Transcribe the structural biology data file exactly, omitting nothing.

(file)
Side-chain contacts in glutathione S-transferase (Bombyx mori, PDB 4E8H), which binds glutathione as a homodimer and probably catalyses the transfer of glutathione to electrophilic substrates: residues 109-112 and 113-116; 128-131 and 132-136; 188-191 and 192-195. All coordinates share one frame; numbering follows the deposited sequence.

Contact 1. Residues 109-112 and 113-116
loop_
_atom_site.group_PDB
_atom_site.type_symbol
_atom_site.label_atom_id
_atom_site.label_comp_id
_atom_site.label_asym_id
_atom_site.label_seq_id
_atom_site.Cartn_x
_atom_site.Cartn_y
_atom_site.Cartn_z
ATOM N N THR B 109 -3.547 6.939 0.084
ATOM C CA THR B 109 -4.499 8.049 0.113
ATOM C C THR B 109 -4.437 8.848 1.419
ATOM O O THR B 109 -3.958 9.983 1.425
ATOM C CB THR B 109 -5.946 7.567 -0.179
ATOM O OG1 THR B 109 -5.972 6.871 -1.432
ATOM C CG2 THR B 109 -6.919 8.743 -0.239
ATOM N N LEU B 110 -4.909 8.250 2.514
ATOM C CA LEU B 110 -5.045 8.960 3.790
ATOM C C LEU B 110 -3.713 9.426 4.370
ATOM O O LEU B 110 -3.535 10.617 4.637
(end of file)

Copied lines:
Side-chain contacts in glutathione S-transferase (Bombyx mori, PDB 4E8H), which binds glutathione as a homodimer and probably catalyses the transfer of glutathione to electrophilic substrates: residues 109-112 and 113-116; 128-131 and 132-136; 188-191 and 192-195. All coordinates share one frame; numbering follows the deposited sequence.

Contact 1. Residues 109-112 and 113-116
loop_
_atom_site.group_PDB
_atom_site.type_symbol
_atom_site.label_atom_id
_atom_site.label_comp_id
_atom_site.label_asym_id
_atom_site.label_seq_id
_atom_site.Cartn_x
_atom_site.Cartn_y
_atom_site.Cartn_z
ATOM N N THR B 109 -3.547 6.939 0.084
ATOM C CA THR B 109 -4.499 8.049 0.113
ATOM C C THR B 109 -4.437 8.848 1.419
ATOM O O THR B 109 -3.958 9.983 1.425
ATOM C CB THR B 109 -5.946 7.567 -0.179
ATOM O OG1 THR B 109 -5.972 6.871 -1.432
ATOM C CG2 THR B 109 -6.919 8.743 -0.239
ATOM N N LEU B 110 -4.909 8.250 2.514
ATOM C CA LEU B 110 -5.045 8.960 3.790
ATOM C C LEU B 110 -3.713 9.426 4.370
ATOM O O LEU B 110 -3.535 10.617 4.637